Thursday, November 1, 2007

I am an Organ Recipient...

Several things have happened to me in my life recently that make me feel pushed to tell my story. It is a tragic story, a terrible story, it's an unfair story, and yet, it is beautiful.....

When I was nine years old, in 1980, I was diagnosed with Type 1 diabetes. Nurses and doctors told me that I could lead a healthy, full life, then they would turn away and shake their heads in pity. I had no idea what a horrible, thieving disease diabetes was.

Before I was 25 years old, I had lost half of five of my toes, had suffered severe, painful nerve damage in my feet and stomach, had several laser surgeries on my eyes to try to prevent blindness, and had been told to never have children (think 'Steel Magnolias'). They were 'watching' my kidneys.

When I was 25, I also lost a child. She was not a planned baby, but she would have been loved. But it was not to be. And it was all because of the diabetes. Then, when I was 33, I found doctors who would work with me to allow me to have a child as safely as possible. It was my life's dream, to have a baby of my own. I still don't know why it was so important to me, but it was.

Adam was born on April 12, 2004. He was very early, but he was perfect. He still is. He is a bright child, and has brought me joy and light that I never imagined I could have. My husband and I have been very blessed. But it was a difficult experience, and the pregnancy left my kidneys severely damaged.

I went on kidney dialysis in January of 2007. Anyone who knows me, knows that I am very high-energy. I am a Type AAA personality. I need to be perfect, I procrasinate, I want professionalism at all times. I go until I fall into bed. I like it this way. Being on dialysis was difficult, but not impossible. But I also knew it would not last.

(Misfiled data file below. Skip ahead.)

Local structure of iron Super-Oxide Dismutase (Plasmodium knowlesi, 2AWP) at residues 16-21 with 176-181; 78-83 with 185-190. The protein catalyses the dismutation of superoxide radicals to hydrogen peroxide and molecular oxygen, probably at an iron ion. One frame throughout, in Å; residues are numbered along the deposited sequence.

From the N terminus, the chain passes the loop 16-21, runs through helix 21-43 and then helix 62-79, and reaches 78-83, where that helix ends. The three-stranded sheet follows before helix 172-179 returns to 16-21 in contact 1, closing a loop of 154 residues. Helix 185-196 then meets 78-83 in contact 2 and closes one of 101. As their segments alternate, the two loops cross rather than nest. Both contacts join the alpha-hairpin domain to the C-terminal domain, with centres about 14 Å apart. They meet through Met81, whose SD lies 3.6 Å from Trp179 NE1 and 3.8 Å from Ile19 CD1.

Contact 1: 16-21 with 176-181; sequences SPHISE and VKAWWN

Because of all the severe diabetic complications, I was convinced that I would not live to see Adam graduate from kindergarten. Doctors say I was probably right.

We were living in San Diego at the time. On April 10th, we went to Disney to celebrate Adam's third birthday. We had a great time! As Adam was meeting Lightening McQueen on the 11th, we got the call. There was a donor, and we were to come back to San Diego to check into the hospital. I was going to get a double transplant.

On Adam's birthday, I received a new kidney, so I would no longer be on dialysis. And I received a new pancreas, and would no longer be diabetic. This has changed my life.

Adam and I now share a special day. It is Adam's birthday, and my rebirthday. Everything has gone perfectly, and I don't ever remember feeling this good. Ever.

I think of my donor often. I don't know her name, know very little about her. But I know that her family must have suffered, and still suffer. To give me the gift of life, she died. The guilt I feel over that is incredible, but at the same time I remember that she would have died anyway, and perhaps, just perhaps, the decision made by her family to donate and save other lives, gives them some hope. Some feeling of control over an uncontrollable situation.

These are not my organs, and this is no longer my life. I will do better this time. I will give back. I will do for others. I will treasure every moment. I will not sit quietly when others suffer. I will love my family. I will love my son and husband with every fiber of my being. I will never take my life for granted.

I grieve for this woman who gave me my life back. I grieve for this mother who gave my son his mother back. I grieve for this family, who saved my life. And I grieve for the families who will never receive this gift.

I am an organ recipient. I am also an organ donor. My organs will never be used to replace bad organs for someone else. But perhaps they will take my organs and learn from them. I will donate to science, and perhaps that will save someone else's life someday.

Take nothing for granted, and always be thankful. And don't forget to mark that little box on your driver's license.

If you aren't an organ donor, please reconsider.

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